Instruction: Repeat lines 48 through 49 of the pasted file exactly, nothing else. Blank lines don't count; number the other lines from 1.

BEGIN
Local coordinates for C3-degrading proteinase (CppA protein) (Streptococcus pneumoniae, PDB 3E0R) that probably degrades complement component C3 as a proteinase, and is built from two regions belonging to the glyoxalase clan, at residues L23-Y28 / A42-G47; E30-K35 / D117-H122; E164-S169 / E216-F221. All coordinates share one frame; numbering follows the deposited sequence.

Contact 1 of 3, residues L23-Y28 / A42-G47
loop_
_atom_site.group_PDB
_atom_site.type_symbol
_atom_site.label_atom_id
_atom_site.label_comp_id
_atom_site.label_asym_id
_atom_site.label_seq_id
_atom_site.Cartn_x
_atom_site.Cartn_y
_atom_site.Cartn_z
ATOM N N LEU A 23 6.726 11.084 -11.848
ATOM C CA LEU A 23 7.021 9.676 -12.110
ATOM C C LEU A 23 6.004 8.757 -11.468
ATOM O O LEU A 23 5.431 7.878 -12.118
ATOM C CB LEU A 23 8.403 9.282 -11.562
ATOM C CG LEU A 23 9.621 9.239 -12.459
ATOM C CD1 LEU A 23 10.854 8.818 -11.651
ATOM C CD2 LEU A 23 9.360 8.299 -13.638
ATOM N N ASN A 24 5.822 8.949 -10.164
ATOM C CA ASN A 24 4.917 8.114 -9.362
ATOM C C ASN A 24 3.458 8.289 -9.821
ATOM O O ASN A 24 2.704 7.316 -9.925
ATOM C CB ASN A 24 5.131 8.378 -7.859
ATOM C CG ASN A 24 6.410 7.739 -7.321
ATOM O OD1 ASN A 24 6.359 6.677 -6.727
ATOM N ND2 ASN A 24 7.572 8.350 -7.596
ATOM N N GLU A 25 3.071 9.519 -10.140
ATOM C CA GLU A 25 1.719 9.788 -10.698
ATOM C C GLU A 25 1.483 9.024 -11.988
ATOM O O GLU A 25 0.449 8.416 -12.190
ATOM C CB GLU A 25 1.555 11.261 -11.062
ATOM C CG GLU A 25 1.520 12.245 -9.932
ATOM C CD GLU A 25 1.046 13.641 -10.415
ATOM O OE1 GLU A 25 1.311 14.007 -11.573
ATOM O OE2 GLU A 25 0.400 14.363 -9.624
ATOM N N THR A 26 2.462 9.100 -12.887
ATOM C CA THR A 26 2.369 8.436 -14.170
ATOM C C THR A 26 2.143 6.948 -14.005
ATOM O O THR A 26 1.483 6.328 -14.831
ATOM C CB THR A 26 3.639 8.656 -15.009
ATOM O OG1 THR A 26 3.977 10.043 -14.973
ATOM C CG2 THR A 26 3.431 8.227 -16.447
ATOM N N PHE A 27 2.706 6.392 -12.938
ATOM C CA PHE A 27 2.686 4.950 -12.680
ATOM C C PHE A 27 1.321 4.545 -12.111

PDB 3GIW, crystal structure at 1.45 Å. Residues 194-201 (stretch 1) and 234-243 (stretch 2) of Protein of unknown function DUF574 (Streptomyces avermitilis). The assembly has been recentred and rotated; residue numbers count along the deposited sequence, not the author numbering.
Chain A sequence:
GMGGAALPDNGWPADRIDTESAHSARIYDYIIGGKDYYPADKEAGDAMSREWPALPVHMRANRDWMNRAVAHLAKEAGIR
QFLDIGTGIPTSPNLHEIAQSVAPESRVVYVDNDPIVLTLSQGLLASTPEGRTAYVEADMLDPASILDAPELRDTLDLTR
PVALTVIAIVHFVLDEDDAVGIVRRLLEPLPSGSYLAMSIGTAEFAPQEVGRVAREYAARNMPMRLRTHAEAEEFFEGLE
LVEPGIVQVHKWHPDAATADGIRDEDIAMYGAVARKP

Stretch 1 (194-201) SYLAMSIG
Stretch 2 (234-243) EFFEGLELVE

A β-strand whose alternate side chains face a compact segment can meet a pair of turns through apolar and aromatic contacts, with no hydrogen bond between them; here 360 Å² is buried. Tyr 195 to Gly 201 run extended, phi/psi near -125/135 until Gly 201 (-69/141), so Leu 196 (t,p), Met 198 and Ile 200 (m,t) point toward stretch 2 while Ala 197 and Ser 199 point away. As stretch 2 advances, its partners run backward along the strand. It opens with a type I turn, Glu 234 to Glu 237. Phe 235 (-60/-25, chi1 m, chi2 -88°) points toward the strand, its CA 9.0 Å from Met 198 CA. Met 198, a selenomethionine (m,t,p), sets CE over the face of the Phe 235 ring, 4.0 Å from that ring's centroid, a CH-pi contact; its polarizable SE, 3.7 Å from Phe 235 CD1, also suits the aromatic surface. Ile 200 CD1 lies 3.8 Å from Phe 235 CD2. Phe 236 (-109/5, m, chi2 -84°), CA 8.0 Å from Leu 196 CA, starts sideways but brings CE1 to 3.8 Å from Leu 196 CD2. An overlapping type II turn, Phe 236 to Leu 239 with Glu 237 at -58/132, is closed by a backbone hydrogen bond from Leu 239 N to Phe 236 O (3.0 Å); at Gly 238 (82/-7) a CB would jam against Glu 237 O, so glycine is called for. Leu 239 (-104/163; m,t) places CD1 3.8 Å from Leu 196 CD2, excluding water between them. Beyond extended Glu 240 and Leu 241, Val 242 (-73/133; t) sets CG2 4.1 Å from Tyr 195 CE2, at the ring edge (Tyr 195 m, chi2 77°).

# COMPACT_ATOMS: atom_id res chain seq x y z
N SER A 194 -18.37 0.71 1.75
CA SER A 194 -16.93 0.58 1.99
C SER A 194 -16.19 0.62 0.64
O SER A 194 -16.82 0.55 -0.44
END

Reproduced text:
PDB 3GIW, crystal structure at 1.45 Å. Residues 194-201 (stretch 1) and 234-243 (stretch 2) of Protein of unknown function DUF574 (Streptomyces avermitilis). The assembly has been recentred and rotated; residue numbers count along the deposited sequence, not the author numbering.
Chain A sequence: